After graduating college, Sam Karas came to the conclusion that she couldn't dedicate her future to working in a climate controlled room. Instead, her interests led her to the border of far west Texas—with its enthralling landscape and harsh lifestyle—where she's opted to devote her life to being a guide on the Río Grande River. 

He crossed the river from the little Mexican village you can see from the boathouse, or maybe that’s just the story I tell because he was covered in mud when we found him. He was wet and trembling and quick to show his wormy belly, with big satellite dish ears and one white sock. I named him Flaco, slang for skinny. My buddy Kristian says I should have named him Chupa, after the local thin-legged goatsucking monster. The vet says he’s probably part Australian Shepard, part Chihuahua. He might get to be twenty pounds, but probably won’t.

Charlie didn’t like the dog, not at first. Charlie is my boss. Around these parts you don’t need to use his last name, you can just say you work for Charlie. I’m a river guide on the Río Grande in the Big Bend of far west Texas. This place is not quite Texas and not quite Mexico, never quite tamed by anybody. It’s a land of extremes, the terrain rougher than anywhere else I’ve ever known. I take people camping on the river in canoes, though a month or two out of the year when the river swells, I’ll row a raft. I haul a boat trailer back and forth on the steepest, windiest road in the whole state. 

I live in Polvo, which used to be a town and isn’t anymore. There are no other businesses for twenty miles except a barn you can pull up to, honk, and grab a twelve pack of Lone Star or Bud Light. That’s not to say it’s a forgotten place. People have lived in this valley continuously for ten thousand years. The boarded-up shops by the side of the road aren’t a death. They’re just a little lull. To live here now is to be reminded of how we will all be swallowed up by time and dust. 

That’s what that name––Polvo––means. Dust. The desert is callous. Whoever gave this place its name realized that too. I could die in a landslide. I could die in a flood. I could die the next time I walk out the door and forget my water bottle.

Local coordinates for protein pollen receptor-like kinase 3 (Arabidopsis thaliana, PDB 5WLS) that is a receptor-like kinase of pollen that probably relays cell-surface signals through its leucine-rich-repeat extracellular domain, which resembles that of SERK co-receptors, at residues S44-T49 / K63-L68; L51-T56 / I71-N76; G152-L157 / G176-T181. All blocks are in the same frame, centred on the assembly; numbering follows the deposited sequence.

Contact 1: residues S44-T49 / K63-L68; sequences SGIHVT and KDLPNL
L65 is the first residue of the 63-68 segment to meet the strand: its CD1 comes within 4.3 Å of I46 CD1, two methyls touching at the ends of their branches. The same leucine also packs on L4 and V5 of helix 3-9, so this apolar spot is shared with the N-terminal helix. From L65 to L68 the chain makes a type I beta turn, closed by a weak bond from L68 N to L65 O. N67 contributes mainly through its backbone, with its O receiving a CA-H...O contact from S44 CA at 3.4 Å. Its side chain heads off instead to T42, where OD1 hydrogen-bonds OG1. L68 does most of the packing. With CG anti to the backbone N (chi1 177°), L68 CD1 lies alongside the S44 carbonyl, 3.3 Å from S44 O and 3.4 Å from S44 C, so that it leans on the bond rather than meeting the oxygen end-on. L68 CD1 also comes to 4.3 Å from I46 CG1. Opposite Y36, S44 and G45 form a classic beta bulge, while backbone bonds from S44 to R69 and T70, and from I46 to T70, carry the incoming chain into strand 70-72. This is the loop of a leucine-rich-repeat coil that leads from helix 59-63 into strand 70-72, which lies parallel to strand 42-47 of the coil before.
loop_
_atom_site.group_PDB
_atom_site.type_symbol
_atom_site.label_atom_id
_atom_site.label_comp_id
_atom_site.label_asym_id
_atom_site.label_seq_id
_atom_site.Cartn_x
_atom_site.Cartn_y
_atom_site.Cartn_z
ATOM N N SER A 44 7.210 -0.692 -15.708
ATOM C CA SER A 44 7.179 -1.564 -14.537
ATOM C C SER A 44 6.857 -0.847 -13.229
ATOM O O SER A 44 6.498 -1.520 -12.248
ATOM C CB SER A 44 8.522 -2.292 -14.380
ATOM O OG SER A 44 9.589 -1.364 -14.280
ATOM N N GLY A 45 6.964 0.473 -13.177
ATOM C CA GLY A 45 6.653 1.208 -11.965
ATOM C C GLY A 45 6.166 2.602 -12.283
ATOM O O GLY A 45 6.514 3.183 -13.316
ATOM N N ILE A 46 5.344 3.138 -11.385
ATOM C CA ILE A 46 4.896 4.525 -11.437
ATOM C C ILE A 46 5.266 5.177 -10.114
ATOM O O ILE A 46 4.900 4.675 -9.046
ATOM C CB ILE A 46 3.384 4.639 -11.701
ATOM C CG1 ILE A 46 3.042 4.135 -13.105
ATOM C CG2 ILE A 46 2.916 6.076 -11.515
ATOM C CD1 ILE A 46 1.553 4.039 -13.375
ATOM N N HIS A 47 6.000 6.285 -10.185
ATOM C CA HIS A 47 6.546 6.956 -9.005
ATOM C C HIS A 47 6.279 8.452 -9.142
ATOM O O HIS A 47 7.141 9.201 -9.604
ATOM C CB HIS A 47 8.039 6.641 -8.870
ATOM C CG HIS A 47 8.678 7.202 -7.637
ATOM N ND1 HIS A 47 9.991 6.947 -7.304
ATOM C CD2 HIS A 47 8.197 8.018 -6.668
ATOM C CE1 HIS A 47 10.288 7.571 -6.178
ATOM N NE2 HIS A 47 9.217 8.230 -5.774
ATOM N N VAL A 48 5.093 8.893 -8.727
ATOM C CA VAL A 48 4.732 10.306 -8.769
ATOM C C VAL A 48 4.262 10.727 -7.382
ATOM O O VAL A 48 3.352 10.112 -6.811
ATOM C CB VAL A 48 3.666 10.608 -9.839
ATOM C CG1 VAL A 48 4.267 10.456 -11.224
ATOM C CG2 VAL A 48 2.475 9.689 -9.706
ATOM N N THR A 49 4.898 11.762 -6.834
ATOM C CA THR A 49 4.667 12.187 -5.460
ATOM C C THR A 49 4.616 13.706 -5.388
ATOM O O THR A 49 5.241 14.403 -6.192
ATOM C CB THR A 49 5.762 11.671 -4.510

The river is different. The river is a living thing. Down here, wherever there are birds and trees and little mud houses, the river is the reason. They call the end of a paddle the blade. When I cut through the water I feel its power. To run the river is to respect that power and to stare it down, to challenge it. 

The first time I ran the Rock Slide––maybe the most famous rapid in the Big Bend––the water was massive, the river pounding against the canyon walls along with my heart. The Rock Slide is more maze than rapid, pocked with schoolbus-sized rocks and complicated webs of current. Misread the water and you can pin against the boulders, your fiberglass canoe suddenly no more useful than a wet leaf. As the roar of the water faded behind me, tears slid down my face into the river, mingling with snowmelt from somewhere deep in the Sierra Madres, with runoff from Marfa and Alpine and Terlingua and the lonesome mountains in between, and carried them hundreds of miles through the spectacular canyons of the Big Bend and the bustling cities of the lower Rio Grande Valley, all the way to the sea. 

In the river everything dissolves.

I went to school for many years to be a poet. For most of my life I thought someday I would be an English professor. I would wear a leather-elbow jacket on some neo-Gothic campus and have lofty conversations about truth and beauty while quietly accumulating a pension. That changed when I was introduced to the great love of my life, the Big Bend.

Charlie said a beautiful thing once: he wants to settle down here and die, and not too soon. I want to settle down here and die, and not too soon. I’ve always thought that settling down would mean a Big Bend man, a Big Bend house, and a Big Bend dog. The Big Bend men––spittin’, cussin’, gun-totin’ loners of the mold Waylon & Willie warned of––come & go. 

Years of overdraft fees, hand calluses, and a blown-out shoulder later, there’s a Big Bend house, but it doesn’t belong to me. Its roof is held down by a pair of truck tires. It’s a luxury I have a flush toilet, but it’s in an outhouse that gets so startlingly hot on 120-degree summer days I end up doing much of my business outside anyway. My cell phone doesn’t work here, so I have a landline only my boss calls. When it went out, I had to explain to the phone company that the place looks abandoned, but somebody lives here. live here.

That’s Polvo style, my buddy Tanner said when I complained about all of this. Polvo style is living in the middle of nowhere and making do with what you have. From the outside it looks busted, and it’s nothing fancy. But it works just fine. 

At least I can say now I have the Big Bend dog. He’s not the mean-looking street pit I’d always dreamed of, but I hold him sometimes and think about how similar we are. How our smallness betrays our toughness. How we both came out of the river to Charlie’s and decided this was our place. 

I don’t have a lot, but I have the place. I have the stars and the mountains and the big blue sky and the smell the creosote gives off when it finally rains. I have the river and everything she has to teach me. I’m not from here, and it’s a long story how I ended up living in a ruin in a town on the border that’s so small it doesn’t technically exist. Still, my life feels Polvo style. From the outside it looks busted, and it’s nothing fancy. But it works just fine. 

Story written by Sam Karas, River Guide

Photography by Sam Raetz